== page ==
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This interactive map shows the key places that must be protected to curb climate change

See where the Earth’s most biologically important land is.

This interactive map shows the key places that must be protected to curb climate change
[Image: Félix Pharand-Deschênes/courtesy Global Safety Net]

The world’s population has tripled since 1950, and the number of megacities has grown from one—New York City—to more than 30, from Mexico City to Shenzhen to Hyderabad. But roughly half of the land on the planet is still in a natural or semi-natural state. A new map shows exactly where that land is, and why it’s critical to protect.

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The project, called the Global Safety Net, maps out both areas that are already protected, such as national parks, and those that need to be protected to tackle simultaneous crises: climate change and the loss of biodiversity.

Scientists spent two years developing the map. In the 2016 book Half-Earth, the biologist E.O. Wilson had proposed protecting half the planet’s surface. “We were asking, well, is there even 50% left?” says Karl Burkart, the managing director of the nonprofit One Earth, which helped fund the analysis. Wilson, who wasn’t involved with the study, suggested that all protected areas should be free of humans. That much completely untouched space isn’t left. But when indigenous lands are included, the total space adds up to 50.4%.

[Image: Félix Pharand-Deschênes/courtesy Global Safety Net]

The project, which can be explored online using Google Earth Engine, maps out areas that are critical for rare species to survive, high biodiversity areas, and regions that large animals visit seasonally. It also maps out areas of wilderness that may not be the highest priority for biodiversity but are still intact examples of different ecosystems, along with areas that can play an important role in sequestering carbon. The map also includes potential wildlife corridors that animals could use to migrate between natural areas.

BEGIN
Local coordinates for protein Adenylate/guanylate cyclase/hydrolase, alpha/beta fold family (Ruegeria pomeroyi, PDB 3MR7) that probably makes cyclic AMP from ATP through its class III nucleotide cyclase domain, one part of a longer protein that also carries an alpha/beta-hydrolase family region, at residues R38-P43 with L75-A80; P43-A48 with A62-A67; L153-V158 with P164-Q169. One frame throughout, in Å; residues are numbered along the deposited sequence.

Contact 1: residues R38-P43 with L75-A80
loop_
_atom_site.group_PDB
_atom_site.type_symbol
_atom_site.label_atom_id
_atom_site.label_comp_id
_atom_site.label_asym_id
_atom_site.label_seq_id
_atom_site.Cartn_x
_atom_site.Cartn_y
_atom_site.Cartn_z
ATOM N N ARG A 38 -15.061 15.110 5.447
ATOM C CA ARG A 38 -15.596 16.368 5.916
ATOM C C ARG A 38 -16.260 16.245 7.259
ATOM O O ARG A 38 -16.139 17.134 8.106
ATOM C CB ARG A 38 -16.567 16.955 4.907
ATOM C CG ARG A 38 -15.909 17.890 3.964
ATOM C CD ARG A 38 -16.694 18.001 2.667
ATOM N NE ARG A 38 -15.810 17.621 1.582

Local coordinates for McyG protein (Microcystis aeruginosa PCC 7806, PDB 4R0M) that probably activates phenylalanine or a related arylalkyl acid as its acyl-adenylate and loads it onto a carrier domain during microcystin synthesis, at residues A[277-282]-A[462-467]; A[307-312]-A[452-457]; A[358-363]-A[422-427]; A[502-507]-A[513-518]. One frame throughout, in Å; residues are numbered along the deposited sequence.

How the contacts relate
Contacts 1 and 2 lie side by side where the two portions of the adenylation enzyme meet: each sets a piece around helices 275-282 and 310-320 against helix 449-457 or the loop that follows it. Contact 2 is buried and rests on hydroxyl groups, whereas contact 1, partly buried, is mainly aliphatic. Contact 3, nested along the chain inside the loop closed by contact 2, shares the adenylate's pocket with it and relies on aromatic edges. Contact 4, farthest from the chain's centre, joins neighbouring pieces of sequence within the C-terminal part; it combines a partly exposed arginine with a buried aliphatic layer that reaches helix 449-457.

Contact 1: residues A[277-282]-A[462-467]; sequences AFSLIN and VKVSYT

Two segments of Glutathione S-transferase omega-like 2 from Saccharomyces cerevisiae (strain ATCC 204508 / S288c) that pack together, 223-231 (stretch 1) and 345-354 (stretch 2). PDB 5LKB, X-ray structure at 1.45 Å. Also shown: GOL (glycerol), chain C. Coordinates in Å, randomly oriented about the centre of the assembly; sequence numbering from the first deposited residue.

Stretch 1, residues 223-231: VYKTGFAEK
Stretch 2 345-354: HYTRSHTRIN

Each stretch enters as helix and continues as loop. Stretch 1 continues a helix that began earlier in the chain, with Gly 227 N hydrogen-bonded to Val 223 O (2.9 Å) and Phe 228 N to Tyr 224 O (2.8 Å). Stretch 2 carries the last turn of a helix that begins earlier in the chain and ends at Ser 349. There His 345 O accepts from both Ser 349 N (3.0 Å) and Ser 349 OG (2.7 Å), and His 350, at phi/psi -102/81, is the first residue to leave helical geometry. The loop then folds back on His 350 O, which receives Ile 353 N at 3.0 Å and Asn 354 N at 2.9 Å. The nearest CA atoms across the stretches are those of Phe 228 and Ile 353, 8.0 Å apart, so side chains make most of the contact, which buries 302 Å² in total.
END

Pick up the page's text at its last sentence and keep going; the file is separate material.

[Image: Félix Pharand-Deschênes/courtesy Global Safety Net]
As countries make pledges to protect nature, they can use the maps to make conservation plans. Right now, most governments “don’t have very sophisticated data products to inform the decisions they’re going to have to be making,” says Burkart. Zones that rare species need to survive, shown as pockets of pink on the map, should be the first priority.

Protecting wild areas for biodiversity can also help prevent future pandemics; as habitat is lost, it forces animals in closer contact with humans, spreading disease. Some experts suggest that Brazil, where swaths of Amazonian rainforest are being lost now, could be the place where the next pandemic emerges.

Nearly all of the areas highlighted on the map will also need to stay intact to prevent the worst impacts of climate change. “It’s very limited how much land can still be converted or how much forest could be lost before we totally lose the window to achieve the 1.5 degree Celsius target,” he says. “If we lose much more of that, we’re in uncharted territory. The world is at 1.1 now. And you can see what’s already happening with fires in California and Australia.”

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About the author

Adele Peters is a staff writer at Fast Company who focuses on solutions to some of the world's largest problems, from climate change to homelessness. Previously, she worked with GOOD, BioLite, and the Sustainable Products and Solutions program at UC Berkeley, and contributed to the second edition of the bestselling book "Worldchanging: A User's Guide for the 21st Century."

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